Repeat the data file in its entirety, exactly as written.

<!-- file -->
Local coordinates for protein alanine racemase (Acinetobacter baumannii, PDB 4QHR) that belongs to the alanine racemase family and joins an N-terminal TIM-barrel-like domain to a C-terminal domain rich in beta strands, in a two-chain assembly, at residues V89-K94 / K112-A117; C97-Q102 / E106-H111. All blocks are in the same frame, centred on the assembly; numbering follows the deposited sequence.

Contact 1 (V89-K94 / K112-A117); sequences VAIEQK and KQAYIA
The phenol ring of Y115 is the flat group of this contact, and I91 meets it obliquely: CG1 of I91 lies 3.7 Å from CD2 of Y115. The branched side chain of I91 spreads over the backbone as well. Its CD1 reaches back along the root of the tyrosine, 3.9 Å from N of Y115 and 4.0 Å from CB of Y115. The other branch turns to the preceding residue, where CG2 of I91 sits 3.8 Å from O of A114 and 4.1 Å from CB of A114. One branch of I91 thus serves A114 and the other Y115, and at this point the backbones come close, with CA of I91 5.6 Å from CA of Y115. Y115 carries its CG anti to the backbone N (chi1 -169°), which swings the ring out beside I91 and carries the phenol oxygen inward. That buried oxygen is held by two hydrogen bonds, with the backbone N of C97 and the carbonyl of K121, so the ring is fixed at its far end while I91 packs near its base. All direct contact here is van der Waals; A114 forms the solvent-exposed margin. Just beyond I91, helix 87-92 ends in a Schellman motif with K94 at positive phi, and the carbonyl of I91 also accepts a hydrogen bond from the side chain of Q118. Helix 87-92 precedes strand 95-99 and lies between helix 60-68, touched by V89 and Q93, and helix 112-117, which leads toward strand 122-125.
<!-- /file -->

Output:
Local coordinates for protein alanine racemase (Acinetobacter baumannii, PDB 4QHR) that belongs to the alanine racemase family and joins an N-terminal TIM-barrel-like domain to a C-terminal domain rich in beta strands, in a two-chain assembly, at residues V89-K94 / K112-A117; C97-Q102 / E106-H111. All blocks are in the same frame, centred on the assembly; numbering follows the deposited sequence.

Contact 1 (V89-K94 / K112-A117); sequences VAIEQK and KQAYIA
The phenol ring of Y115 is the flat group of this contact, and I91 meets it obliquely: CG1 of I91 lies 3.7 Å from CD2 of Y115. The branched side chain of I91 spreads over the backbone as well. Its CD1 reaches back along the root of the tyrosine, 3.9 Å from N of Y115 and 4.0 Å from CB of Y115. The other branch turns to the preceding residue, where CG2 of I91 sits 3.8 Å from O of A114 and 4.1 Å from CB of A114. One branch of I91 thus serves A114 and the other Y115, and at this point the backbones come close, with CA of I91 5.6 Å from CA of Y115. Y115 carries its CG anti to the backbone N (chi1 -169°), which swings the ring out beside I91 and carries the phenol oxygen inward. That buried oxygen is held by two hydrogen bonds, with the backbone N of C97 and the carbonyl of K121, so the ring is fixed at its far end while I91 packs near its base. All direct contact here is van der Waals; A114 forms the solvent-exposed margin. Just beyond I91, helix 87-92 ends in a Schellman motif with K94 at positive phi, and the carbonyl of I91 also accepts a hydrogen bond from the side chain of Q118. Helix 87-92 precedes strand 95-99 and lies between helix 60-68, touched by V89 and Q93, and helix 112-117, which leads toward strand 122-125.